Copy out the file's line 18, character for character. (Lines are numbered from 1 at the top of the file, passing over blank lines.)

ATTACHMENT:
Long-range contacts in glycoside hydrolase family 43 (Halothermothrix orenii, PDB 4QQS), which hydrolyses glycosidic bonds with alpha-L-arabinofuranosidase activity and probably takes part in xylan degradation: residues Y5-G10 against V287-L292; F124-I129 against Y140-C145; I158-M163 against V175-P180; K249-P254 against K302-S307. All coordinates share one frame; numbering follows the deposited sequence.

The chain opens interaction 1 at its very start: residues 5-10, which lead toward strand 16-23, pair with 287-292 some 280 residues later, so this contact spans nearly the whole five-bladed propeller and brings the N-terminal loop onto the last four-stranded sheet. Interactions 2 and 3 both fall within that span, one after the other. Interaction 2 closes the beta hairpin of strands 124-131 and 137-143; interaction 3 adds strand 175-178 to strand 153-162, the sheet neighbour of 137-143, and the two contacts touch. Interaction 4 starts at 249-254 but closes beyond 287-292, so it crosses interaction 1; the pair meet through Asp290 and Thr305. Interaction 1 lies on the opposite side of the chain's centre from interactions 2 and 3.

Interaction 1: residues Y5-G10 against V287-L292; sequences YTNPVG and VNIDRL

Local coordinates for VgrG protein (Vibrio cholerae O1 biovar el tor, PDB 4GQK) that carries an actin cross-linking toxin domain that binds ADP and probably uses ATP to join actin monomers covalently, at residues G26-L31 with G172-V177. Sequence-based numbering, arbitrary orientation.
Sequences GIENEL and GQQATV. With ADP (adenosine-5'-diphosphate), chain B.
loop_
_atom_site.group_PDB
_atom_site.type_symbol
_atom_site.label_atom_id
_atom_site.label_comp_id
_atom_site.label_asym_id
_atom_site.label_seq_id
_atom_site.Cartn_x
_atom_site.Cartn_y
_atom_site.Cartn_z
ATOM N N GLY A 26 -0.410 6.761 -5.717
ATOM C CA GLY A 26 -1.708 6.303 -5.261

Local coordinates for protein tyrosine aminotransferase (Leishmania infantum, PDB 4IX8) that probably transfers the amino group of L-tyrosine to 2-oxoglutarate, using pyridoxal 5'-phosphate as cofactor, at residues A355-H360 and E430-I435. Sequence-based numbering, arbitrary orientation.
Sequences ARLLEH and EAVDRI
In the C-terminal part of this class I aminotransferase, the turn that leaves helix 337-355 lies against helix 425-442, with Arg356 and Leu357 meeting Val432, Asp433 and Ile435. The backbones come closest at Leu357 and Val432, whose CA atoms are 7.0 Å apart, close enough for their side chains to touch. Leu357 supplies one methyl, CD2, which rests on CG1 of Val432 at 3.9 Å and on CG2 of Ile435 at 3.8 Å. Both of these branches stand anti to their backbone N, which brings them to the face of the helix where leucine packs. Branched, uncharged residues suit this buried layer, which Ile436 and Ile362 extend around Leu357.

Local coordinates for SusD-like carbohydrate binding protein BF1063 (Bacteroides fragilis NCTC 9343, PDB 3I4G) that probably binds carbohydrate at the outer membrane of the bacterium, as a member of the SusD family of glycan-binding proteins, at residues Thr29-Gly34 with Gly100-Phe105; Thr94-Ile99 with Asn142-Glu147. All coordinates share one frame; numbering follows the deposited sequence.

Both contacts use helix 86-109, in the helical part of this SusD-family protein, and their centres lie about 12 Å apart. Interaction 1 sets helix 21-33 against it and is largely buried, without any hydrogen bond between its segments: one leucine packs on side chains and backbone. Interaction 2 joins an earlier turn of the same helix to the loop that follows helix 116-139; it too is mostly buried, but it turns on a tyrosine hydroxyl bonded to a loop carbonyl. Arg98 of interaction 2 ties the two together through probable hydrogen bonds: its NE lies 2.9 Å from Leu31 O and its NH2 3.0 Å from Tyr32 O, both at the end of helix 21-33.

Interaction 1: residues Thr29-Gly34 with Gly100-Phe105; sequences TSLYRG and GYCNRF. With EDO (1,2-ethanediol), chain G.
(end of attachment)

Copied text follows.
Local coordinates for protein tyrosine aminotransferase (Leishmania infantum, PDB 4IX8) that probably transfers the amino group of L-tyrosine to 2-oxoglutarate, using pyridoxal 5'-phosphate as cofactor, at residues A355-H360 and E430-I435. Sequence-based numbering, arbitrary orientation.